The guard atop the wall rushes to see where the thief heads. Looking down, he only sees the disturbed water and a stream of bubbles emerging from a cloud of red slowly growing beneath.

“I guess that’s over,” the guard mutters under his breath, as he turns to report to the captain of their success.

Moments later the thief lunges out of the water, gasping desperately for air, before flopping exhausted onto the riverbank. His vision blurring with tears and fatigue, grasping at the grass tight in his fists and pounding on the dirt angrily, struggling to keep himself from screaming.

“I want to sleep, I don’t want to be here, I need to leave, can’t s… stay h-here,” he whimpers pulling himself to his feet and limping into the dead forest to the burrow in the ground he calls home. He collapses once again, onto a pile of dusty rags to rest and inspect his loot; wet bread, now-bruised fruit and a broken bottle that once held fresh-pressed tomato juice.

With very little choice he wolfs down what little food he has, and turns over to rest, falling asleep instantly despite every joint and muscle screaming with pain, his thigh still stinging and seeping with blood.

Praying tomorrow will be different…

Chapter 2: Welcome To Menthol City

A few steps into the city, just passing the broken “Welcome” sign. The nasty industrial fumes fill her lungs once again making them feel heavy and leaving a metallic bitterness on the back of her tongue. Coughing just makes it worse. She looks at the little watch on her right wrist, “Ten minutes?” she gasped, “I’m not going to make it!” Fast, faster and faster she ran, her pink scaled tail whipping left and right behind her, hearing the rush of the wind blast past her large round ears. She dashes nimbly, cutting it close leaping between the traffic and dodging the oil spills on the road.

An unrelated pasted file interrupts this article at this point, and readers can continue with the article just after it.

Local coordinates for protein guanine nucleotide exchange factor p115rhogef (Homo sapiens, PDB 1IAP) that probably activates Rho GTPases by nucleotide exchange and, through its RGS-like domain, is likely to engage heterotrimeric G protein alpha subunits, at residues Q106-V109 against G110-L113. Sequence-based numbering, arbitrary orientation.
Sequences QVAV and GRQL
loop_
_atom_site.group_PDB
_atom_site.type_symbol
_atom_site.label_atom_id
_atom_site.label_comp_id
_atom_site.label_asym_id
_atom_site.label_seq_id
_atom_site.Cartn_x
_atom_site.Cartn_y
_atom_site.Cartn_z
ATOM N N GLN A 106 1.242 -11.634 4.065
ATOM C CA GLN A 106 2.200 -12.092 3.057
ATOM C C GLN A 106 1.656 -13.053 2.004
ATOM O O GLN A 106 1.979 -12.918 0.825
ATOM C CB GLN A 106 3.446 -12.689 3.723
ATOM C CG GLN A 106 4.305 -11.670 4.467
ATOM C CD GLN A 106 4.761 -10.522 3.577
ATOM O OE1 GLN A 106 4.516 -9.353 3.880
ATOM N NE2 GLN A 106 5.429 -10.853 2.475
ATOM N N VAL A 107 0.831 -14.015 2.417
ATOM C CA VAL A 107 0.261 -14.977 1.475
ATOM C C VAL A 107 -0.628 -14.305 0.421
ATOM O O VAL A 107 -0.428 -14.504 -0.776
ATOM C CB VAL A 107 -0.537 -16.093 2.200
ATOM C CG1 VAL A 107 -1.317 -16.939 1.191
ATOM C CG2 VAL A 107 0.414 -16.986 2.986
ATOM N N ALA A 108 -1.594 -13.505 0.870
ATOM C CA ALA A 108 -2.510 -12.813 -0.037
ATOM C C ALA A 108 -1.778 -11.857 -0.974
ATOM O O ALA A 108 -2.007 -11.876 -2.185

Eventually, she comes to a tall grey concrete building, spanning wide, surrounded by small brown fields of prickly grass and the occasional lifeless tree. Entering in through the heavy double doors, she skips swiftly through the corridors to her classroom. A plain box with a concrete floor, the white plaster walls covered sparingly with “motivational” (more like threatening) posters and a large revolving blackboard.

“TEAGAN! You’re late again. Just because you’re one of those circus folk doesn’t mean you’re exempt from being disciplined for your behaviour within the city.” barked the old dog that was Ms Nora Hayflower, Teagan’s form room teacher. A tall black, lanky mutt of unknown breed, with a white mane like fuzz around her shoulders, and a foul temperament. Clean and smartly dressed, but by no means approachable.